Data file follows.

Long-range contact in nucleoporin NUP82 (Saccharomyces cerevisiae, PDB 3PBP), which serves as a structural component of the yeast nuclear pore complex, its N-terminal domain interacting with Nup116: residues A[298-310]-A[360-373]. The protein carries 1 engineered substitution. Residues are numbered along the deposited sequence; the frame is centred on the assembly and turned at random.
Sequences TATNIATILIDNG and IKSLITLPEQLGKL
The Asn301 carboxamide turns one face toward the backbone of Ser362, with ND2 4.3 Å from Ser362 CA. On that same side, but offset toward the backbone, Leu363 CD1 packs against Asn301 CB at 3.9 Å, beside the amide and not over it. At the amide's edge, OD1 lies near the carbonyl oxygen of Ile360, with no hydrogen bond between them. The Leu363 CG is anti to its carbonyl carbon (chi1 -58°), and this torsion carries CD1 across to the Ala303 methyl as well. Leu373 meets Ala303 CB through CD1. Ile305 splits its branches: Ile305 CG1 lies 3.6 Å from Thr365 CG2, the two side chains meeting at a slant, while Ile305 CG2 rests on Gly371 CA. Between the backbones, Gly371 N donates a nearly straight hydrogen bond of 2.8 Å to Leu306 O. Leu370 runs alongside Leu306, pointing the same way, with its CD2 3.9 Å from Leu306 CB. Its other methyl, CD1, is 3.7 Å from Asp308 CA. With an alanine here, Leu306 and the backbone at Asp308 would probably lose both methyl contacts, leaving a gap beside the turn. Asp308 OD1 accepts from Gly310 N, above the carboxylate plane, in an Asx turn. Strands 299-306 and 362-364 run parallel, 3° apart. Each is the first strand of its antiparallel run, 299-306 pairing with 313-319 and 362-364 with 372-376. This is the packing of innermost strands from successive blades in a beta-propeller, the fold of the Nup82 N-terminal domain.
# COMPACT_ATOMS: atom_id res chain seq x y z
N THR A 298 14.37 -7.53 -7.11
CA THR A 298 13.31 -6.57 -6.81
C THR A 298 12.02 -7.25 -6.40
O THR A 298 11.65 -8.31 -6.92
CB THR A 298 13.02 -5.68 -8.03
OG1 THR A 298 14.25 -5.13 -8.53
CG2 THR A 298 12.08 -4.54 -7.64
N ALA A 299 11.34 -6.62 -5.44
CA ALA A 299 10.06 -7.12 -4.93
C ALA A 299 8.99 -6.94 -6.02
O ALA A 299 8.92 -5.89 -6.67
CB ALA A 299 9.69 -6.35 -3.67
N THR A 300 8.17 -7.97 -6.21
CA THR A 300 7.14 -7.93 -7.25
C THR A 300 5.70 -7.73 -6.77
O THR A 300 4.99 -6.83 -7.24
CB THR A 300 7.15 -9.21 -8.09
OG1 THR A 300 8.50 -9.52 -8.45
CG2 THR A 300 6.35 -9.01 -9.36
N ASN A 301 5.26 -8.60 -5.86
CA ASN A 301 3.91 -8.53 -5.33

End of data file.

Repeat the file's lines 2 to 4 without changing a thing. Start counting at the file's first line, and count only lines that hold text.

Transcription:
Sequences TATNIATILIDNG and IKSLITLPEQLGKL
The Asn301 carboxamide turns one face toward the backbone of Ser362, with ND2 4.3 Å from Ser362 CA. On that same side, but offset toward the backbone, Leu363 CD1 packs against Asn301 CB at 3.9 Å, beside the amide and not over it. At the amide's edge, OD1 lies near the carbonyl oxygen of Ile360, with no hydrogen bond between them. The Leu363 CG is anti to its carbonyl carbon (chi1 -58°), and this torsion carries CD1 across to the Ala303 methyl as well. Leu373 meets Ala303 CB through CD1. Ile305 splits its branches: Ile305 CG1 lies 3.6 Å from Thr365 CG2, the two side chains meeting at a slant, while Ile305 CG2 rests on Gly371 CA. Between the backbones, Gly371 N donates a nearly straight hydrogen bond of 2.8 Å to Leu306 O. Leu370 runs alongside Leu306, pointing the same way, with its CD2 3.9 Å from Leu306 CB. Its other methyl, CD1, is 3.7 Å from Asp308 CA. With an alanine here, Leu306 and the backbone at Asp308 would probably lose both methyl contacts, leaving a gap beside the turn. Asp308 OD1 accepts from Gly310 N, above the carboxylate plane, in an Asx turn. Strands 299-306 and 362-364 run parallel, 3° apart. Each is the first strand of its antiparallel run, 299-306 pairing with 313-319 and 362-364 with 372-376. This is the packing of innermost strands from successive blades in a beta-propeller, the fold of the Nup82 N-terminal domain.
# COMPACT_ATOMS: atom_id res chain seq x y z